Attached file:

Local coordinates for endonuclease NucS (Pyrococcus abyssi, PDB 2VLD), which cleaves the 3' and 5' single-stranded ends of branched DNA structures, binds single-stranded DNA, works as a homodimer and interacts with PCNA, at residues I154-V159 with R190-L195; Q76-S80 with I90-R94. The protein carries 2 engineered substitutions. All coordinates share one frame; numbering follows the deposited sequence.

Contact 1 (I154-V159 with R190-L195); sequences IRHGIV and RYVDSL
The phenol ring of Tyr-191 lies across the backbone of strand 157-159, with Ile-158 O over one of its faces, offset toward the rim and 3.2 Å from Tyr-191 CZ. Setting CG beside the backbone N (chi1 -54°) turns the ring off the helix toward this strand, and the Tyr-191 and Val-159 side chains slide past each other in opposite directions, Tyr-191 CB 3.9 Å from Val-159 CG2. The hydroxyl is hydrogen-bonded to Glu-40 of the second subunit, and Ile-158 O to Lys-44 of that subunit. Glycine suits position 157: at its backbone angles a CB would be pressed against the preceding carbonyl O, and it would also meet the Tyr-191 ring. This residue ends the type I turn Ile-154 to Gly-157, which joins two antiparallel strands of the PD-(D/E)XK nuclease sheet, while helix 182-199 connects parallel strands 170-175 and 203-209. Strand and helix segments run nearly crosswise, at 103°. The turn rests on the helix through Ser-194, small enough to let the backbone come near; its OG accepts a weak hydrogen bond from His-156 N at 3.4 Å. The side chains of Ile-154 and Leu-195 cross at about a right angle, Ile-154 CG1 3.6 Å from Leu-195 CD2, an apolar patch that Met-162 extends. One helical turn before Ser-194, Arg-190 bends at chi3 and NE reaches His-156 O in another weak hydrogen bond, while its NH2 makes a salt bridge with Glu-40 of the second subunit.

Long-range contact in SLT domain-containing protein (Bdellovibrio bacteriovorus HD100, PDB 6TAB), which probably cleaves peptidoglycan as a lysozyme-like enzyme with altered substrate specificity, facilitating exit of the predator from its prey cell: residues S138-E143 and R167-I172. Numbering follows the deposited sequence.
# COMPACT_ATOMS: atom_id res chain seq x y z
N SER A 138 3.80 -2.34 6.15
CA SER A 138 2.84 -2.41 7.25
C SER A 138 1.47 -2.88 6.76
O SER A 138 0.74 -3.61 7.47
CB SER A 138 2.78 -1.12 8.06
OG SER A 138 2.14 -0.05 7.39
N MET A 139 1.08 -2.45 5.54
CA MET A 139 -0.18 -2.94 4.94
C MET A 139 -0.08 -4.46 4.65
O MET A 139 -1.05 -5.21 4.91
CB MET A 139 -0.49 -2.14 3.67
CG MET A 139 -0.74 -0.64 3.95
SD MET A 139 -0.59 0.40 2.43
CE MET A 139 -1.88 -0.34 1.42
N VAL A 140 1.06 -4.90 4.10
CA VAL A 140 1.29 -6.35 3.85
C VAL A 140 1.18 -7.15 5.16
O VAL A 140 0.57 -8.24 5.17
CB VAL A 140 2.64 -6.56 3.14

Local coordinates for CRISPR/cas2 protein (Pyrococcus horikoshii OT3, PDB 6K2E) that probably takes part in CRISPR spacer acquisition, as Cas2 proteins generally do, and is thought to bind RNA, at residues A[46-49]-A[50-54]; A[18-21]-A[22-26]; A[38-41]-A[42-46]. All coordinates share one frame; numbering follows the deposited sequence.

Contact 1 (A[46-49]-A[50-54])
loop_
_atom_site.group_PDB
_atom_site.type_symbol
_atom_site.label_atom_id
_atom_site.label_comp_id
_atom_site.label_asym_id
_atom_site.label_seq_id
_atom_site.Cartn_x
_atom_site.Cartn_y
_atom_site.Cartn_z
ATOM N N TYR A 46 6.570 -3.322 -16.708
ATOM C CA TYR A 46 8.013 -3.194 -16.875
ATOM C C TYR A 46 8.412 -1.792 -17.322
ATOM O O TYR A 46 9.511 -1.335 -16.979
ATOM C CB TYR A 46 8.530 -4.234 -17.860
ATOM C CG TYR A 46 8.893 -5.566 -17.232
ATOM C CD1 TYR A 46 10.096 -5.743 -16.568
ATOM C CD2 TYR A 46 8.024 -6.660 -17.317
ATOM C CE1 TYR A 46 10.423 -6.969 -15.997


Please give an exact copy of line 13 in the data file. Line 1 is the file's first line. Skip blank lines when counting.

CA MET A 139 -0.18 -2.94 4.94